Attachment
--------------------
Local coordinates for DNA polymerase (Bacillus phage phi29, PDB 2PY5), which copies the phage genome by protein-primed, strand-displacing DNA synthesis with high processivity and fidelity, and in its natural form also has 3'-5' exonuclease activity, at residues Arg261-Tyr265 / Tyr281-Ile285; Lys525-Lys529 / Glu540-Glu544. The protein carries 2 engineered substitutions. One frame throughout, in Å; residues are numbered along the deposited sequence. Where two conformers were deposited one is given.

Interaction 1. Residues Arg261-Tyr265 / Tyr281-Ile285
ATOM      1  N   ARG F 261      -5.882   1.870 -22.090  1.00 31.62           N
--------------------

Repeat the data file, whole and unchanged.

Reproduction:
Local coordinates for DNA polymerase (Bacillus phage phi29, PDB 2PY5), which copies the phage genome by protein-primed, strand-displacing DNA synthesis with high processivity and fidelity, and in its natural form also has 3'-5' exonuclease activity, at residues Arg261-Tyr265 / Tyr281-Ile285; Lys525-Lys529 / Glu540-Glu544. The protein carries 2 engineered substitutions. One frame throughout, in Å; residues are numbered along the deposited sequence. Where two conformers were deposited one is given.

Interaction 1. Residues Arg261-Tyr265 / Tyr281-Ile285
ATOM      1  N   ARG F 261      -5.882   1.870 -22.090  1.00 31.62           N